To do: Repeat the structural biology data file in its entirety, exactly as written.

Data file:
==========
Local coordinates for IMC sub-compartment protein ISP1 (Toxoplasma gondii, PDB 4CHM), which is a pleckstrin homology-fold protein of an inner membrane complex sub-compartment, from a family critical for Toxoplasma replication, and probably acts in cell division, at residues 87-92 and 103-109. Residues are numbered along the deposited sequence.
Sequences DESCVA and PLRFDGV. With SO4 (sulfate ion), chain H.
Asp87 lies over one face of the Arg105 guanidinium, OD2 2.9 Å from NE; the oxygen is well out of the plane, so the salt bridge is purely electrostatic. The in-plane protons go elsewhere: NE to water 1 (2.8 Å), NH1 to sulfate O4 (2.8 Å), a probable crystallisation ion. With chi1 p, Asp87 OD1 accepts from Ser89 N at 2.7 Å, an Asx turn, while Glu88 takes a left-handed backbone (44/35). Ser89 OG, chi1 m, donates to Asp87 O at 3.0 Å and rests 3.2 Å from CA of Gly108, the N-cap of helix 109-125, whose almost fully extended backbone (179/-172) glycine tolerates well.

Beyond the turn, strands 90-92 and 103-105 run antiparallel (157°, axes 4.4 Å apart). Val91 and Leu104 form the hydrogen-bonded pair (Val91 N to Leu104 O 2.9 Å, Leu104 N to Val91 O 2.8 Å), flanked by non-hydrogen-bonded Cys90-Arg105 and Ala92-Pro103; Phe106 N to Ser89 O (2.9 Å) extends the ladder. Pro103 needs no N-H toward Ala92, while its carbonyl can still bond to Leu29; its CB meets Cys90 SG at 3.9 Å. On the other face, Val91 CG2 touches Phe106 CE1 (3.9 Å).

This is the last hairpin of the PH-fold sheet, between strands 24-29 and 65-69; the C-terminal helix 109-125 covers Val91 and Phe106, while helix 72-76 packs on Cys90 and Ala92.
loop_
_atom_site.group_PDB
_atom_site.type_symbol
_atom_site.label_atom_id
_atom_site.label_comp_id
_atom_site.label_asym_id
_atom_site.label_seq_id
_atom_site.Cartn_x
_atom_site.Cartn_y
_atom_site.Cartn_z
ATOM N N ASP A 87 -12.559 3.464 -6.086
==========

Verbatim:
Local coordinates for IMC sub-compartment protein ISP1 (Toxoplasma gondii, PDB 4CHM), which is a pleckstrin homology-fold protein of an inner membrane complex sub-compartment, from a family critical for Toxoplasma replication, and probably acts in cell division, at residues 87-92 and 103-109. Residues are numbered along the deposited sequence.
Sequences DESCVA and PLRFDGV. With SO4 (sulfate ion), chain H.
Asp87 lies over one face of the Arg105 guanidinium, OD2 2.9 Å from NE; the oxygen is well out of the plane, so the salt bridge is purely electrostatic. The in-plane protons go elsewhere: NE to water 1 (2.8 Å), NH1 to sulfate O4 (2.8 Å), a probable crystallisation ion. With chi1 p, Asp87 OD1 accepts from Ser89 N at 2.7 Å, an Asx turn, while Glu88 takes a left-handed backbone (44/35). Ser89 OG, chi1 m, donates to Asp87 O at 3.0 Å and rests 3.2 Å from CA of Gly108, the N-cap of helix 109-125, whose almost fully extended backbone (179/-172) glycine tolerates well.

Beyond the turn, strands 90-92 and 103-105 run antiparallel (157°, axes 4.4 Å apart). Val91 and Leu104 form the hydrogen-bonded pair (Val91 N to Leu104 O 2.9 Å, Leu104 N to Val91 O 2.8 Å), flanked by non-hydrogen-bonded Cys90-Arg105 and Ala92-Pro103; Phe106 N to Ser89 O (2.9 Å) extends the ladder. Pro103 needs no N-H toward Ala92, while its carbonyl can still bond to Leu29; its CB meets Cys90 SG at 3.9 Å. On the other face, Val91 CG2 touches Phe106 CE1 (3.9 Å).

This is the last hairpin of the PH-fold sheet, between strands 24-29 and 65-69; the C-terminal helix 109-125 covers Val91 and Phe106, while helix 72-76 packs on Cys90 and Ala92.
loop_
_atom_site.group_PDB
_atom_site.type_symbol
_atom_site.label_atom_id
_atom_site.label_comp_id
_atom_site.label_asym_id
_atom_site.label_seq_id
_atom_site.Cartn_x
_atom_site.Cartn_y
_atom_site.Cartn_z
ATOM N N ASP A 87 -12.559 3.464 -6.086